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vir Virgo: There’s a place, in Bexar County, called Mudd Creek. I was hoping that someone was up to this challenge, use "bear" and "mud" in a scope. But that’s not what I was thinking about. We’ve had a cold snap, in the last week, so I’m less interested in traipsing around in some muddy creek bottom, looking for fish. I am interested in names, though, and I found that one enticing in a weird way.

Perhaps it’s the name, or the names, and the way they sound, especially together. Maybe it’s the location, close to a sporting goods store. Maybe it’s the taco place around the corner. Or the tamale house. Again, this is all wide open as to the original appeal. But the idea that you’re in a creek, maybe called Mudd Creek? Can’t say as I didn’t warn you about that.

See, the little Mars thing is doing his best to make you a little more uncomfortable. How you deal with that discomfort? Up to your Virgo self. I’d suggest spending less time worrying about the why, like me.

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lib Libra: The things I get to see. It was a classic low-rider. Only, it wasn’t a classic car for such modifications, it was a Jeep. Four by Four. I’m not current on model designations and frame numbers, but I do recognize a low-rider when I see it. Lots of hard work goes into a vehicle like that, it becomes, in essence, a rolling piece of art. Magnificent in its obsession.

What struck me as odd, though, was the choice of body and frame combination, like, starting with a Jeep. The four-wheeler of choice, usually, for the off-road set. Or the folks who want to look like they have that "outdoor" image. A real outdoor image to me is one that involves well-worn fishing poles, and I’ve found that can fit with just about any kind of vehicle.

So the low-rider jeep was an anomaly, weird, and yet, given where I live, it sort of fit in. Natural, but not. So that’s the image, the idea as the new year starts to roll along. Some things fit together, like a culture that celebrates both off-road, outdoor images and low-ride sensibilities. A little of both. Shoot for that tenuous middle ground — your Libra self could actually get there.

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sco Scorpio: It’s a brand name. Nope, really: Scorpion (Dirt Devil) Cordless. It’s a little vacuum cleaner. Handheld, the perfect size, rechargeable and has a very strong motor. Which is usually a very Scorpio quality. But the metaphor of something that sucks? Especially a mechanical device that sucks up dirt?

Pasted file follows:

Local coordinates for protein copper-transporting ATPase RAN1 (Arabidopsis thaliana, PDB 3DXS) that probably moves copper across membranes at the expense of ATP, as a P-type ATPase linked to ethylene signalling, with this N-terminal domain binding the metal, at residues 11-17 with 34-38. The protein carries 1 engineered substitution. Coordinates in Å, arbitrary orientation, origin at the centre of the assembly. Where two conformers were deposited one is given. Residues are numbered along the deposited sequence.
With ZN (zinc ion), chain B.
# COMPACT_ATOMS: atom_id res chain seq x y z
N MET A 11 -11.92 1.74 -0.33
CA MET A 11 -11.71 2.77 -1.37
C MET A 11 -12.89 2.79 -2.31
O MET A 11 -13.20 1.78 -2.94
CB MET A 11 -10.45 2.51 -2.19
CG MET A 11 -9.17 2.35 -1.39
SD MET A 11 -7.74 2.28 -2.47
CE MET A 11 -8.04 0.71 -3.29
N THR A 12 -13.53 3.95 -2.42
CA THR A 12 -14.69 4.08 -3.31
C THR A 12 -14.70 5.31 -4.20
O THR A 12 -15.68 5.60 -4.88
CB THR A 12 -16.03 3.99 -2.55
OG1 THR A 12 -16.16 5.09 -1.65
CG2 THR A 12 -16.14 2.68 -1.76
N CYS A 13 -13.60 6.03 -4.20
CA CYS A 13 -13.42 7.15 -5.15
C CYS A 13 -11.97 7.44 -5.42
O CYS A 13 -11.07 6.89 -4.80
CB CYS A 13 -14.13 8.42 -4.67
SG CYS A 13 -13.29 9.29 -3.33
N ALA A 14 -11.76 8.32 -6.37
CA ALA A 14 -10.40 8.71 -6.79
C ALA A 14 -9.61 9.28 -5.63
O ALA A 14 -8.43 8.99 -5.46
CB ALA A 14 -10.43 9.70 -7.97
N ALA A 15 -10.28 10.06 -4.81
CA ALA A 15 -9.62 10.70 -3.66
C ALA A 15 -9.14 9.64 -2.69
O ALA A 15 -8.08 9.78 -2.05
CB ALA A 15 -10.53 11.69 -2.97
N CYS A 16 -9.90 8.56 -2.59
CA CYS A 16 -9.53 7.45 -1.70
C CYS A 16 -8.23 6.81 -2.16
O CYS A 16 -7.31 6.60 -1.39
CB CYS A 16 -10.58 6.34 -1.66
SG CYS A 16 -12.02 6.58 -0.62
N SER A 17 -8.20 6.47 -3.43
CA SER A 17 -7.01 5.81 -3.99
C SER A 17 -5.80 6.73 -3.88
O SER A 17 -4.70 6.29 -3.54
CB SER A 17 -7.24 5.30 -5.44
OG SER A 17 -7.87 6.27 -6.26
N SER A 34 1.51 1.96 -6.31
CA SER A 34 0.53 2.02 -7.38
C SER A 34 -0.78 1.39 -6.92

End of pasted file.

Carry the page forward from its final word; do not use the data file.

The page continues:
That’s such a perfect analogy for what’s transpiring in Scorpio. Like that Scorpio vacuum cleaner, you’re there, catching every tiny fiber, every speck of dust, all the minute pieces.

It’s a nasty little job, but at this moment in time and space? It’s a job that you’re particularly suited for.

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sagSagittarius: "No, see, it was this fancy place, right? And they brought over three bottles of wine, with the first course, which wasn’t really even an appetizer or anything, then they opened the first bottle, and I thought the service sucked so I started to pour some of that wine into a glass, and the guy rushes back,and he’s all, ‘no, that’s the dessert wine,’ it’s, like, got to breath. Yeah, whatever."

It was a friend of mine, and he was explaining what it was like in a fancy place. Not that all my acquaintances are low-brow, or of poor breeding, but the point has been raised. And the point with our Sagittarius selves, because we’re not really low-brow, when they bring over three bottles of wine, and just when we think the service sucks, take a moment to breath.

Like that bottle of wine. Like that guy who was telling the story. Just slow down for a moment. There’s an order and procedure in place. The steps have to be taken in a particular order. There’s a method at work here, and our underlying haste will get us nowhere. At least, I think that was the point of the story, that getting in hurry won’t make us appreciate the dessert wine any faster. That’s what the guy meant, right?

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About the author: Born and raised in a small town in East Texas, Kramer Wetzel spent years honing his craft in trailer park in South Austin. He hates writing about himself in third person. More at KramerWetzel.com.